March 31, 2011

Moving to Tunisia?

Very traditional Tunisian building with blue doors
A'salaamu alaikum ya'll. A applied for his citizenship in 2007. Alhamdulillah he finally received notice it had been denied. Yes, denied. After waiting over THREE years. Subhanallah. He was admitted as a refugee in 2002 and apparently a translator mis-interpreted (literally!) one of his responses. Which had no material benefit to him, btw. Now he is considering, seriously, moving back to Tunisia. Where does that leave me, the southern muslimah?

That leaves me moving to Tunisia with my husband, that's where. It's a difficult decision in some ways; missing my sons, my country, my language. As most of ya'll know, Arabic and French are the two main languages there. My husband's family also speaks Arabic and French but hardly any of them speak English, especially not fluently. Hmmmm. I like to talk. I can see an issue. :-)

OK I think I'll resort my to listing the pros and cons. Which isn't really that helpful because of course, wherever my husband goes, I will follow insha'Allah.

Let's list the good points first. I like to be positive. These are in no particular order, btw.

1. Aaminah will insha'Allah become fluent in Arabiy. Big plus!

2. I have always had this restlessness in me, this drive to travel, see more, do more. I think living in North Africa will be exciting in many ways.

3. I will no longer be solely responsible for my stepchildren. This is a big relief to me in many ways, may Allah forgive me. It's been trying for me and I would be happy to have more of an aunt-like role with them.

4. I will insha'Allah be able to forge true relationships with my new family overseas.

5. Insha'allah I'll be able to learn Arabiy myself and also take many different classes.

6. I can be involved in dawah efforts as this is a huge interest of my husband's.

7. I'll have more free time to pursue things which I enjoy and also just to spend with Aaminah.

8. We'll have a true home with room to grow and have some privacy.

9. Easy to find Islamic clothing. OK sounds flimsy but it IS nice to not search high and low for modest clothes. :-)

10. Being in a Muslim-majority country where you don't have to explain what Eid is or why you fast Ramadhan. Oh so many reasons!

11. My husband would be so happy to be home again.

12. Paring down and living more simply. See #7 below for the con of this. lol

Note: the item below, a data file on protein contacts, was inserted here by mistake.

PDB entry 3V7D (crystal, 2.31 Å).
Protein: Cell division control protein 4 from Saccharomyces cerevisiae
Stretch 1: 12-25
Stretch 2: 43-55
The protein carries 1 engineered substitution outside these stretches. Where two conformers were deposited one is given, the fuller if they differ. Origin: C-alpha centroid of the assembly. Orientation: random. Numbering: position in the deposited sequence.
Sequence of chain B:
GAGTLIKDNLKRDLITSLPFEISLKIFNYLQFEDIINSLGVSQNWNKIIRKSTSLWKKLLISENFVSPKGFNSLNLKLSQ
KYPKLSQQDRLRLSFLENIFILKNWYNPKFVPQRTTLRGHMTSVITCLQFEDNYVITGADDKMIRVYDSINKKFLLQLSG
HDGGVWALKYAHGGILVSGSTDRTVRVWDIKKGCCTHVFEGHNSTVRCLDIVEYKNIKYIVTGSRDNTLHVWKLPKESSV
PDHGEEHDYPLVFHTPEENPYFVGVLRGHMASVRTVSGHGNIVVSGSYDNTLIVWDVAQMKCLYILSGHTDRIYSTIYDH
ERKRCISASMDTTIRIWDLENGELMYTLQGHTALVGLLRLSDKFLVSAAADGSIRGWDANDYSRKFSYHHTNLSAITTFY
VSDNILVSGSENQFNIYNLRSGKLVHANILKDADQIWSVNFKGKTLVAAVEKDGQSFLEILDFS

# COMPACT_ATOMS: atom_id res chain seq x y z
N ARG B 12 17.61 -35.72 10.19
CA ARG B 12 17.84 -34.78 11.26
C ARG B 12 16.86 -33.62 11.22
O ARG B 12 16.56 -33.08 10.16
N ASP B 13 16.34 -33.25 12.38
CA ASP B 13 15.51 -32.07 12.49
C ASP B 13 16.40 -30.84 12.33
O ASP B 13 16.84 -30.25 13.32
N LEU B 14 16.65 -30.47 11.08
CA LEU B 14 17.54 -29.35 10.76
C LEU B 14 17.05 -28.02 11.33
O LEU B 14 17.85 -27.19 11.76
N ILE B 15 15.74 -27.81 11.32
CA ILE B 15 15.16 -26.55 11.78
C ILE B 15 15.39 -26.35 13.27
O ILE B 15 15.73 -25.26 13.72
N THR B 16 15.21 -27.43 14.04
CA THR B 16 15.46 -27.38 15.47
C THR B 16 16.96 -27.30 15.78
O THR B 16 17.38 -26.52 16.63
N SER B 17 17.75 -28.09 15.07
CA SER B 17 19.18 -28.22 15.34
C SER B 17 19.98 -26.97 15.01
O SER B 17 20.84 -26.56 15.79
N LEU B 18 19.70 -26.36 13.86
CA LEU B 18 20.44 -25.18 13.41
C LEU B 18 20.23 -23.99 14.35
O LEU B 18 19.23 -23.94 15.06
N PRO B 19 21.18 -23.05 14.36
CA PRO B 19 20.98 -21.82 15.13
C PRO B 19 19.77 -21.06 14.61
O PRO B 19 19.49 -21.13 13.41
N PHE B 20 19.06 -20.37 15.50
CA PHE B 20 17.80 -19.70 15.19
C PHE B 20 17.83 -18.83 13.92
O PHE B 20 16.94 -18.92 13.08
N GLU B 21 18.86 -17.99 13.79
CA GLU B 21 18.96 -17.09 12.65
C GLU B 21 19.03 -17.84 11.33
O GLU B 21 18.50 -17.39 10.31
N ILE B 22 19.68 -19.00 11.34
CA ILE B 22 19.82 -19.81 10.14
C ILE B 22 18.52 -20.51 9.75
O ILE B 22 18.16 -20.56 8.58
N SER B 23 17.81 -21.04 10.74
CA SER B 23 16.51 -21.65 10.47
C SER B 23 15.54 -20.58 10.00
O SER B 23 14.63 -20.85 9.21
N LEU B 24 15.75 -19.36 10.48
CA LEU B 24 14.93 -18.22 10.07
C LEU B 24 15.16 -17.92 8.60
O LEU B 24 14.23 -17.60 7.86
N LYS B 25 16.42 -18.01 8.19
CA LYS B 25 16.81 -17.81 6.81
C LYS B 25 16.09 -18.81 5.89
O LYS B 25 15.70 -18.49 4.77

So here are the less-than-idea points:

1. Lack of privacy. Not sure if our house is connected to the "big" house or not. I think there would be communal meals, etc. Which would mean my husband sitting with the men and me with the women. I wouldn't like that.

2. Missing my family and my country. Also my freedom. It just won't be the same overseas as it is here (duh) and I would miss a lot of what I take for granted.

3. Language barrier. Yeah. India was difficult as I only had Abu Aaminah to communicate with for 6 weeks. And he was with me 24/7 for those 6 weeks. Not looking forward to it.

4. Healthcare. As ya'll know I have health issues that require hospitalizations and lots of medications.

5. Food. I am weird about milk, cheese, and meat. I can forsee a vegetarian future for me. Waaaaah!

6. Not sure if I would be driving and if it's similar to here.

7. Going through all our stuff and getting rid of sooo much. It will be hard and a little difficult for me to part with sentimental things; an antique wooden trunk, a favorite platter, handmade momentos. Ya can't take it all!

8. Not living in the green hill/valley/lake/river/woods/stream landscape. THIS will be difficult.
I know many of these can be put to rest by more talking between me and A. We have only spoken about it in general terms so far and these are some of the things I've been thinking of that I need to clarify. It's definitely a life change and one I am, despite the possible issues, looking forward to. At least for a year or so, long term.... I just don't know how I will fit in.

Any of my sisters who have made hijrah/moved overseas, please share some of your most trying AND most rewarding experiences. Jazakum Allahu khair!!!


Aaliyah said...

Assalaamu alaikum,

Good luck with your move insha'Allah it will go well. You have more pros than cons so that's a good thing :)

In regards to all your possessions which have memories attached to them, could you possibly give them to family members or close friends? That way you'd still get to see the items and the items will give some joy as well to those whom you give them to.

janice said...

How exciting, traveling abroad and all the new experiences of living in a new culture. Wish you the best on whatever you decide.